Why It’s Important to Report to Families

For many parents of children with disabilities, sending their kids to camp can be scary. They want to protect their children. Independence is the ultimate goal, but since it seems so far away, it is too abstract for some parents. It can be very difficult for parents to take the steps necessary to reach independence. The more that they can trust the staff they work with, the more they will allow their children to try new things, to take risks, and to grow as independent people. The best way to build trust with parents is to keep them well-informed of what is happening at camp.

Just remember: document everything. Not for your sake, and not for your boss’s sake, but for the sake of the children and families you work with. More documentation leads to higher levels of trust. The more trust you have with kids and their families, the more  independence you can build.

–Written by Elise Hopkins, KIT Blog Editor

Kids Included Together (KIT) is a non-profit located in San Diego, CA and Washington, DC. We help make the world a more inclusive place by providing live and online training to people who work with kids. We teach strategies, accommodations and best practices to include kids with and without disabilities in before & after school programs. Inclusive environments create stronger communities. Learn more about our work at

KIT Offers Free Inclusion Training for San Diego Women’s Group who Excluded Teen with Disability

Kids Included Together is offering free training to the San Diego chapter of the American Association of University Women (AAUW). When we learned that they recently chose to exclude Devyn Solo, 13, who was born with cystic fibrosis, from their STEM summer camp, we felt a call to action. This is exactly why we exist – to help support camps in serving kids with diverse needs.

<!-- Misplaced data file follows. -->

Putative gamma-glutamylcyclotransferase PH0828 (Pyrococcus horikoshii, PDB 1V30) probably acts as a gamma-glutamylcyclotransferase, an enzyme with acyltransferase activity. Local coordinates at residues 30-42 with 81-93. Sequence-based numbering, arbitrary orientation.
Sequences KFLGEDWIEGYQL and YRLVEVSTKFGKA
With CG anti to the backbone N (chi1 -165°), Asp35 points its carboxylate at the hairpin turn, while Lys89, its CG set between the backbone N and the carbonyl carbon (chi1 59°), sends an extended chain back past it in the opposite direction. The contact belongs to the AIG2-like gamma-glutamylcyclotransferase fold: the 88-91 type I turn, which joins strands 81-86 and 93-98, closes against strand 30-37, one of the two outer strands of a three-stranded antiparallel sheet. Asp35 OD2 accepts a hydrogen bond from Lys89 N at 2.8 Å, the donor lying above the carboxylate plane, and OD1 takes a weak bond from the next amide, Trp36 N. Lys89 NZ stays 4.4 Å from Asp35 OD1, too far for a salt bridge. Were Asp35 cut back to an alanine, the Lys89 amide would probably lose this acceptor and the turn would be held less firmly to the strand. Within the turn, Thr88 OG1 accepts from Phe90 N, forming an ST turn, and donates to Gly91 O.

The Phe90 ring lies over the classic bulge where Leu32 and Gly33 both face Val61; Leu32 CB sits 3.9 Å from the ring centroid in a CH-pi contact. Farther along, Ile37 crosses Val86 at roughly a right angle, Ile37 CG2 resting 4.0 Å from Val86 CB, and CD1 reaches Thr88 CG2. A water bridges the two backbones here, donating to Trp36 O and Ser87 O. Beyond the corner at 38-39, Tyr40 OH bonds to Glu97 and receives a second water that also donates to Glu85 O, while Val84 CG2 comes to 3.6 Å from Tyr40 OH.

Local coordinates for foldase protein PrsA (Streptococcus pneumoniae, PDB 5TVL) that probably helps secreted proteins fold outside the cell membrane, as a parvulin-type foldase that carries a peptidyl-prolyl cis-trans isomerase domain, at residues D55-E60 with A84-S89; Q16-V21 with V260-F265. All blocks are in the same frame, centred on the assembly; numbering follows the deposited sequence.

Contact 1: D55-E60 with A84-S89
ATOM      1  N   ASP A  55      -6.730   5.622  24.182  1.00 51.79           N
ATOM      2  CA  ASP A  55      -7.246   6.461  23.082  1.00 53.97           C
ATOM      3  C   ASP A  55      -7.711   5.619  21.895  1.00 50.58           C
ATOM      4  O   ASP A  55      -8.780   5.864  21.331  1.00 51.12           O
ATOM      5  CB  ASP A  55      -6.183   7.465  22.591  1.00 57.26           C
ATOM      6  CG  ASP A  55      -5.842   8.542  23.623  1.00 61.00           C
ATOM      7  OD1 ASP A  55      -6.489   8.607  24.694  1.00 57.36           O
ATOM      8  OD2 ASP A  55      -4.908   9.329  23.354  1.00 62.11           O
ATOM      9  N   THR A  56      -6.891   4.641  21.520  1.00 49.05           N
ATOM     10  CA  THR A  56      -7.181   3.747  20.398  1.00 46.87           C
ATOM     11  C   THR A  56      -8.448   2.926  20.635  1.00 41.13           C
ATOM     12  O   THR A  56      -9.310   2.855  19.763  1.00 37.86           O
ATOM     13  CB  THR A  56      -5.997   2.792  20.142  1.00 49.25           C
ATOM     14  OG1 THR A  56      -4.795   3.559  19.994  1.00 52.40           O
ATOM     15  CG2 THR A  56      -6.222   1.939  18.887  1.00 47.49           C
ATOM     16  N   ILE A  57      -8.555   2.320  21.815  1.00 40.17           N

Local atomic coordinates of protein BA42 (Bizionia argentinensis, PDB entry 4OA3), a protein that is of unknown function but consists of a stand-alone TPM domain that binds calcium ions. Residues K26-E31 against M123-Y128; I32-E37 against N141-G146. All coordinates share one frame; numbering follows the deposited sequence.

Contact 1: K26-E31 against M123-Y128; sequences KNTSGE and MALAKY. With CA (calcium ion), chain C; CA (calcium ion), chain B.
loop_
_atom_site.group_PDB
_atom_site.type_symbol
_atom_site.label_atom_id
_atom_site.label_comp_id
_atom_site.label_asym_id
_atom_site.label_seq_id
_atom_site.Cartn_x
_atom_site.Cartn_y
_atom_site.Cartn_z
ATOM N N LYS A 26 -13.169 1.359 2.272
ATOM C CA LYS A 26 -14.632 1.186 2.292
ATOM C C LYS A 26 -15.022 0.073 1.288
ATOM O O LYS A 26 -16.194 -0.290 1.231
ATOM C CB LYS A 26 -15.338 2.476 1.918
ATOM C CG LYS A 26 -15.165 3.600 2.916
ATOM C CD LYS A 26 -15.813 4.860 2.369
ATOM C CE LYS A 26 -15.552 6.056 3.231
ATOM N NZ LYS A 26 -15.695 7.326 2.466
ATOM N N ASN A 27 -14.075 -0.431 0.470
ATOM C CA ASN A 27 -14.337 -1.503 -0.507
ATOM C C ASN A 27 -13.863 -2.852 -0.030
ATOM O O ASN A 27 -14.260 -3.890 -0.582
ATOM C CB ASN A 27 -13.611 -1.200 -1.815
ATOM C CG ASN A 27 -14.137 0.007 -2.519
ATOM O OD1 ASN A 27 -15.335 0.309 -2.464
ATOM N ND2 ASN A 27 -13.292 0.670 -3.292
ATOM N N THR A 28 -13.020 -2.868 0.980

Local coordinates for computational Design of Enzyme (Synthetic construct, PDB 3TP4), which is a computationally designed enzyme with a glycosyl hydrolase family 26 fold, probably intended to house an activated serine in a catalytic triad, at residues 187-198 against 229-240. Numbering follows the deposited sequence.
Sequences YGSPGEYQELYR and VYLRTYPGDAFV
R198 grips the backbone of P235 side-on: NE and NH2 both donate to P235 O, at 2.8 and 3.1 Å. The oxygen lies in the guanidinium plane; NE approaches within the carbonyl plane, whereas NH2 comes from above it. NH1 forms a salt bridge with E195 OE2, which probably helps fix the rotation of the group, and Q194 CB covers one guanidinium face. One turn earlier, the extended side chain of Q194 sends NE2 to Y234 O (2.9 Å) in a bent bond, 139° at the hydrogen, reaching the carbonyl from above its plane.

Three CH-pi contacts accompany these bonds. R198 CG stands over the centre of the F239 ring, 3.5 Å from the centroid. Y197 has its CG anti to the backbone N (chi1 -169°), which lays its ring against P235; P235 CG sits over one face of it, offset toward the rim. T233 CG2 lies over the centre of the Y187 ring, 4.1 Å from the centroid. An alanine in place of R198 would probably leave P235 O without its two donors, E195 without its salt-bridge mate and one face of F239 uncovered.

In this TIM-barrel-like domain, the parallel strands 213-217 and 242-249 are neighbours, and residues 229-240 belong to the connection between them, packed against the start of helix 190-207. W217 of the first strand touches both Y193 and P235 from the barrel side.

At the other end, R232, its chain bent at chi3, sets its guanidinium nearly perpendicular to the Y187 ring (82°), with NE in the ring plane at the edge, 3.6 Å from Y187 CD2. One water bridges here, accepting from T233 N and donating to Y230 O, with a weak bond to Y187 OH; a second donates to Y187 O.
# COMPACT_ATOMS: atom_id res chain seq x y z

“We want to help teach groups like AAUW, who may be uncomfortable about how to provide accommodations for children with disabilities in their program, to see how simple it can be to include all children,” said KIT’s CEO Torrie Dunlap (who wrote a guest blog post here in May). “We know everyone starts at a different place with inclusion, so we meet people where they are and teach them how to comply with federal laws and be welcoming to every family.”

We often meet camp directors and staff who love all kids and want to provide them with an amazing camp experience, but they are intimidated by inclusion. If staff do not have the tools they need to support kids with disabilities, it can seem overwhelming. What we do is empower their staff and volunteers with practical strategies and easy accommodations to help them feel comfortable serving all kids. When we heard about Devyn’s experience, we reached out to the AAUW in San Diego to offer our help and to prevent this from happening to anyone else in the future. Inclusion benefits everyone, and we hope that someday, all camps will feel confident in their ability to include all kids.